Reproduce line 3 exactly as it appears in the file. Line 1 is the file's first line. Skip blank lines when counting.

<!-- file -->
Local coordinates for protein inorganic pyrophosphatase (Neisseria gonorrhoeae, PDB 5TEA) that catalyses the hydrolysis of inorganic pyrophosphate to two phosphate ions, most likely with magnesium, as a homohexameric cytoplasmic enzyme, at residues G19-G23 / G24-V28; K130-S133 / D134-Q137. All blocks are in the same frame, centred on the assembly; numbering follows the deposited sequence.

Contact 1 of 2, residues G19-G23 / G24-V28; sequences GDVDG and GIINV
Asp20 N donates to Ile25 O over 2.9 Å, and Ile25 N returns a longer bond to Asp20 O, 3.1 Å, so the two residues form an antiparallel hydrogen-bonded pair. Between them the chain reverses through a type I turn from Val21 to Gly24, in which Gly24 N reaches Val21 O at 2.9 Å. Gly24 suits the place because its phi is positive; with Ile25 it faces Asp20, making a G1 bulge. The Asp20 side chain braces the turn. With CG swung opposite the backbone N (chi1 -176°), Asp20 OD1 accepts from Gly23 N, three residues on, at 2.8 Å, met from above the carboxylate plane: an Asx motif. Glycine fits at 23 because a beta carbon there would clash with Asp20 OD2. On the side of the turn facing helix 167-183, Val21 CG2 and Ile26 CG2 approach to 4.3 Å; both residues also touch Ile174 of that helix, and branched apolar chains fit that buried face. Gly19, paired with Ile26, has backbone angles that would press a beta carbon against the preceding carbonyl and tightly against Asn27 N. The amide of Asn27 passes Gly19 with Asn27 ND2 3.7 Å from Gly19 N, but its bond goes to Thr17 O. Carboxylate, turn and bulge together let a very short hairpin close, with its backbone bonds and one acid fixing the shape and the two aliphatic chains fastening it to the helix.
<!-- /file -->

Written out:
Asp20 N donates to Ile25 O over 2.9 Å, and Ile25 N returns a longer bond to Asp20 O, 3.1 Å, so the two residues form an antiparallel hydrogen-bonded pair. Between them the chain reverses through a type I turn from Val21 to Gly24, in which Gly24 N reaches Val21 O at 2.9 Å. Gly24 suits the place because its phi is positive; with Ile25 it faces Asp20, making a G1 bulge. The Asp20 side chain braces the turn. With CG swung opposite the backbone N (chi1 -176°), Asp20 OD1 accepts from Gly23 N, three residues on, at 2.8 Å, met from above the carboxylate plane: an Asx motif. Glycine fits at 23 because a beta carbon there would clash with Asp20 OD2. On the side of the turn facing helix 167-183, Val21 CG2 and Ile26 CG2 approach to 4.3 Å; both residues also touch Ile174 of that helix, and branched apolar chains fit that buried face. Gly19, paired with Ile26, has backbone angles that would press a beta carbon against the preceding carbonyl and tightly against Asn27 N. The amide of Asn27 passes Gly19 with Asn27 ND2 3.7 Å from Gly19 N, but its bond goes to Thr17 O. Carboxylate, turn and bulge together let a very short hairpin close, with its backbone bonds and one acid fixing the shape and the two aliphatic chains fastening it to the helix.